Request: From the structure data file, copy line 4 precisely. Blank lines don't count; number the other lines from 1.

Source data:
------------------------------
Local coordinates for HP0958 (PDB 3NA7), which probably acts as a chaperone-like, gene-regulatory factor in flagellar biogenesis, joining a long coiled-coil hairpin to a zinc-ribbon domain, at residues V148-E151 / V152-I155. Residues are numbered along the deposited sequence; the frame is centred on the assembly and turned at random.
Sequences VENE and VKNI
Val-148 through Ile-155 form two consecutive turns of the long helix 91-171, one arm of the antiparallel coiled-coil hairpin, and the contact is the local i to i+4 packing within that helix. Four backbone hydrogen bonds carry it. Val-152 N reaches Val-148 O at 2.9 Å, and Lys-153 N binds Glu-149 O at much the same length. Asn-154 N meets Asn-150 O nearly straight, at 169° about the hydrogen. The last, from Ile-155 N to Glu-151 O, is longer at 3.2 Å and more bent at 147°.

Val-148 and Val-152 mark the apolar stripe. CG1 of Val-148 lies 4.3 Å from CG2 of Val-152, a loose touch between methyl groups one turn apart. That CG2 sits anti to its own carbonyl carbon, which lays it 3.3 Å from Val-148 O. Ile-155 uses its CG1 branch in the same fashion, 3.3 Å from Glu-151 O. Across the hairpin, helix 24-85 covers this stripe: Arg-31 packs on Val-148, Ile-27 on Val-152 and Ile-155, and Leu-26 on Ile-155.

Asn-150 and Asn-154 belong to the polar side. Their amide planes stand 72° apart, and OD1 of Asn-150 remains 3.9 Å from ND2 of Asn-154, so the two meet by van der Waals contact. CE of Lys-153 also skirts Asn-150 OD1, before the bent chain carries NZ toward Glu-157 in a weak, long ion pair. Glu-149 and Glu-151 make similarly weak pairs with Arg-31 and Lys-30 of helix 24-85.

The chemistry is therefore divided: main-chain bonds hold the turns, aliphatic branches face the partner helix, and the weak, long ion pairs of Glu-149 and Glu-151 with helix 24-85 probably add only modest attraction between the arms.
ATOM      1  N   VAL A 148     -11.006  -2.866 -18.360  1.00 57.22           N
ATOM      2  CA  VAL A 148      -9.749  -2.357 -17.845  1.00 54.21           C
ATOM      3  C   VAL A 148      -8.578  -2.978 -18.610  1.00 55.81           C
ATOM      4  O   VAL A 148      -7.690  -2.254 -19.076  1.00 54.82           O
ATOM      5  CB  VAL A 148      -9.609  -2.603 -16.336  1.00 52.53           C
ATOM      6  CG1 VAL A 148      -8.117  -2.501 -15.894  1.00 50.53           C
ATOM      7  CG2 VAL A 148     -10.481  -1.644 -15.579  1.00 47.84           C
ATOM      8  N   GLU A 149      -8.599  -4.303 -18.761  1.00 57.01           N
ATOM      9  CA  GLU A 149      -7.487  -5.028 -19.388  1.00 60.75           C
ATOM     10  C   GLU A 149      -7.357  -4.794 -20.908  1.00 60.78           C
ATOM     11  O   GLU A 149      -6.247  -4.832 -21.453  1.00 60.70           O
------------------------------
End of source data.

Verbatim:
Val-148 and Val-152 mark the apolar stripe. CG1 of Val-148 lies 4.3 Å from CG2 of Val-152, a loose touch between methyl groups one turn apart. That CG2 sits anti to its own carbonyl carbon, which lays it 3.3 Å from Val-148 O. Ile-155 uses its CG1 branch in the same fashion, 3.3 Å from Glu-151 O. Across the hairpin, helix 24-85 covers this stripe: Arg-31 packs on Val-148, Ile-27 on Val-152 and Ile-155, and Leu-26 on Ile-155.